Take That, Thanksgiving!

The March of Miles Standish (1623) Date made: ...

The March of Miles Standish. (Who?) Image via Wikipedia

Thanksgiving hates me.

Over the years, it has become something of a cruel family joke. Others find our superstition ridiculous, but every year, as Turkey Day nears, my wife and I nervously await the dropping of the proverbial other shoe. And it usually drops on our heads.

It all began with our first Thanksgiving together as a dating couple. The day before Thanksgiving was to be the last day of a job I was leaving. I would close the door on that chapter of my professional life, pack up and head to Mobile to see my family, the new girlfriend by my side. Instead, everything imaginable went wrong at work, and I didn’t leave the place until 5am Thanksgiving morning. We slept all day, waking in mid-afternoon to have our Thanksgiving feast at the Omelette Shoppe and catch a Star Trek flick … just as the Pilgrims had intended.

The next year, determined to get it right, we planned ahead, made sure we could get on the road at a reasonable hour. Three days before the big day, we joined my girlfriend’s (yes, still girlfriend at that time – the proposal was yet a month away) old college roommate for a nice seafood dinner. One night later, we ate leftovers. A few hours after that, the food poisoning kicked in. I didn’t get sick, mind you. It turns out my time-honored tradition of eating cold pizza that had been left on the counter for days had prepared my system for just such an occasion.

We marshaled on, traveling to Mobile despite the then girlfriend’s bacteria-weakened state. Arriving at my parent’s house, she immediately went to bed and didn’t come out for a couple of days … just as the Pilgrims had intended.

Thanksgiving number three found us visiting her family. No vomiting this time, but plenty of passive-aggressive family dysfunction. Now, if you watch Hollywood films about Thanksgiving gatherings, you would think that back-biting, threats and insults were a tradition begun by Miles Standish himself. I, however, had never experienced anything but idyllic Thanksgivings with my extended family. As the old saying goes, “There’s no negative feeling so strong that it can’t be repressed for at least a decade.” Or something like that.

Our fourth Thanksgiving was finally perfect. Of course, we were newly married and on a 12-day Caribbean cruise. Never mind the fact that the wife had been in and out of the hospital the week leading up to our wedding. Also ignore the fact that I came down with strep the first few days of the cruise. Thanksgiving Day itself was wonderful. It only took us leaving the country to get the holiday right … just as the Wampanoag must have hoped the Pilgrims would. (Okay, maybe passive aggression really is a tradition.)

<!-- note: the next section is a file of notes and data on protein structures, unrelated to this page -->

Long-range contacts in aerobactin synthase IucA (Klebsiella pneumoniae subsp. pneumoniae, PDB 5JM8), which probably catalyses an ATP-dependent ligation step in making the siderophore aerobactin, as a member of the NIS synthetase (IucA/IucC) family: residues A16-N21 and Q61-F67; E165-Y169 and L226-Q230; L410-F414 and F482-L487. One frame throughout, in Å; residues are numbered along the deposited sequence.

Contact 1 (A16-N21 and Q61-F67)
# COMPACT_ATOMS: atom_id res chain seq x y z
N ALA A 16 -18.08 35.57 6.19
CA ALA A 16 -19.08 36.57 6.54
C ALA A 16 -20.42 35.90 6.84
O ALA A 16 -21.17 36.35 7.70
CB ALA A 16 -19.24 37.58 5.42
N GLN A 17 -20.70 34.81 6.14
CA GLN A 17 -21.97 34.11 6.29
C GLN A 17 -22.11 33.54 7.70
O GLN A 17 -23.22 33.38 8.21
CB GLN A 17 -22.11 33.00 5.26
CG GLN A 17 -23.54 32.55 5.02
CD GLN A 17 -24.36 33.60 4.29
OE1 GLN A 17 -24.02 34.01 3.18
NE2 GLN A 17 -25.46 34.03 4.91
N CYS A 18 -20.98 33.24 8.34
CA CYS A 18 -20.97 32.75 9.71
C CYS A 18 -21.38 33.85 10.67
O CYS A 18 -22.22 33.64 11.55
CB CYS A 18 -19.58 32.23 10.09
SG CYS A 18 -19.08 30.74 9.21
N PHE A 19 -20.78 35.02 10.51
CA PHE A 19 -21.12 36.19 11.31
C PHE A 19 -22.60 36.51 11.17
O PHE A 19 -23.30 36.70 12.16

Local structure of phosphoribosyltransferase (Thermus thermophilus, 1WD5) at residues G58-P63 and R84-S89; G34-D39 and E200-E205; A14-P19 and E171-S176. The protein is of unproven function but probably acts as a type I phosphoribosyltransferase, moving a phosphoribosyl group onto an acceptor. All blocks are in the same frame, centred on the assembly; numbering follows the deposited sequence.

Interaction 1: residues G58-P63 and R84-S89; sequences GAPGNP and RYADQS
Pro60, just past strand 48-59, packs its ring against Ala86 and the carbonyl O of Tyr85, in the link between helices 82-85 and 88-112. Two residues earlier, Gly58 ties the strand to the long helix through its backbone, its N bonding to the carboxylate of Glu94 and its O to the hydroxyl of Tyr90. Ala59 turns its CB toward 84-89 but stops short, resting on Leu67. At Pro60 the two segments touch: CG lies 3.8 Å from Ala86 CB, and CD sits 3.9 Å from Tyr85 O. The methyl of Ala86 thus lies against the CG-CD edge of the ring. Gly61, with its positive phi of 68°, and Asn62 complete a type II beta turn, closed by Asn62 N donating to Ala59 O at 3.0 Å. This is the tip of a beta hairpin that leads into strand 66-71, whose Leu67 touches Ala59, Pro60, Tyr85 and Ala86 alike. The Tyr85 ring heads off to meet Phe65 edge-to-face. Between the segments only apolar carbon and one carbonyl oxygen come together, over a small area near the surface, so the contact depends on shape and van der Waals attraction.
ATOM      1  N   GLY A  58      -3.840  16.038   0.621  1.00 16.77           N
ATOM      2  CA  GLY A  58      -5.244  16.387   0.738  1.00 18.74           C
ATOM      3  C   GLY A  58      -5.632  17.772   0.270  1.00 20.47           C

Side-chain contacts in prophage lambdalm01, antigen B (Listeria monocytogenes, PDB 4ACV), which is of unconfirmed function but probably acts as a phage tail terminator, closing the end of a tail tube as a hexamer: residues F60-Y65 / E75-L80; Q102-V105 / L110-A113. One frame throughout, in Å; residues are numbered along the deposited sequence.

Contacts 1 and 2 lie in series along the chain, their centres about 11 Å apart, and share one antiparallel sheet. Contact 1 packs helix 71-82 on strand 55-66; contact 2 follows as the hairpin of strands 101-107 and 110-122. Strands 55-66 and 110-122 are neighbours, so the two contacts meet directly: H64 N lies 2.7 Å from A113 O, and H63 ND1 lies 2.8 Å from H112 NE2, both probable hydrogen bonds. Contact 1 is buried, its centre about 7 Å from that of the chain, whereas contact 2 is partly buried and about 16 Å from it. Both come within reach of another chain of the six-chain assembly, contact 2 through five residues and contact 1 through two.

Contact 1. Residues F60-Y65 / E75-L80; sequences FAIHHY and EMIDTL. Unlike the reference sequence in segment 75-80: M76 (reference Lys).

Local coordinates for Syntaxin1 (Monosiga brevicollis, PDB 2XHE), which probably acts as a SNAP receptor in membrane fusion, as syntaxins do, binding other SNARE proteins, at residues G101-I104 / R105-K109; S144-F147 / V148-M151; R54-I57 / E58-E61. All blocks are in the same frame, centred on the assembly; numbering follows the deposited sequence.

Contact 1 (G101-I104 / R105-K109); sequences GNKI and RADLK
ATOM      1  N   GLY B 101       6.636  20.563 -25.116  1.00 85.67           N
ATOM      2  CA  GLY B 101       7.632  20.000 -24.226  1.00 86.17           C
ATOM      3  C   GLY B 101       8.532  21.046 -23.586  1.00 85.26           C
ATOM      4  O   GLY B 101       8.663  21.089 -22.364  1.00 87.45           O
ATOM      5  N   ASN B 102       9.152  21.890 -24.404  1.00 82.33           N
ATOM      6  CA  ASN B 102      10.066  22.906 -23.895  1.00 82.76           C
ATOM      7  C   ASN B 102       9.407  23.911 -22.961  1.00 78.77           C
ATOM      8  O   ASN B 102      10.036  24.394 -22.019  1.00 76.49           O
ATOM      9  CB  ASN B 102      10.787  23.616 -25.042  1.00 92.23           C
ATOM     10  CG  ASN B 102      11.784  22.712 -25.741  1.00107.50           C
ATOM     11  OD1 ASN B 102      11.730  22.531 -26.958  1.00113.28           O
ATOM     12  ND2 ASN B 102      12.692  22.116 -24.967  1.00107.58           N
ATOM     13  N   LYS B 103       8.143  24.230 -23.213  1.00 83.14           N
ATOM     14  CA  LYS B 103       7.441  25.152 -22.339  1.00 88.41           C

Thanksgiving five brought more vomiting. The following week, we would learn that was due to my wife’s pregnancy with our first child. So, we’ll call that one a push.

The next couple were uneventful. Thanksgiving eight, however, introduced a new trend: car trouble. Our trip to Mobile ended just north of Montgomery with us, our two-year-old daughter and our cat stranded on the side of the highway. After a couple of nights staying with family and trying to wrangle a way to Mobile, we finally had the car towed back home.

The following year, everyone came to us for Thanksgiving … because our car was broken down again. Dealing with car troubles on Thanksgiving morning didn’t exactly put everyone in the best of moods. But hey, at least no one threw up.

Thanksgiving ten, we had a newborn. My wife was still recovering, so we went the cheap route, buying a packaged meal. It was awful. No one threw up, but everyone wanted to.

Number eleven was a hit. Great food, great family time. Number twelve was good, too. Maybe the curse had ended! But no, it was not to be.

Lucky Thanksgiving thirteen found me moody and hiding in dark corners to escape conversation. I had been up most of the night checking on the turkey at regular intervals. Perhaps lack of sleep was to blame for my mood, although the wife didn’t find that a suitable explanation. I should have guessed it was the curse rearing its ugly head. The projectile vomiting started later that evening. It was followed by a fever of 102 that lasted for two days. My children and my mother were stricken with the bug within hours.

Our fourteenth Thanksgiving was a tough one. It was our first without my father-in-law. And we had our family meal on paper plates … in the hospital … at the foot of my mother’s bed. She had back surgery that week – mere hours before the holiday. We’re not really sure why the surgery had to happen at that particular time. What kind of doctor deliberately dooms his patients to spending a holiday in the hospital? Talk about someone who needs a dose of the curse …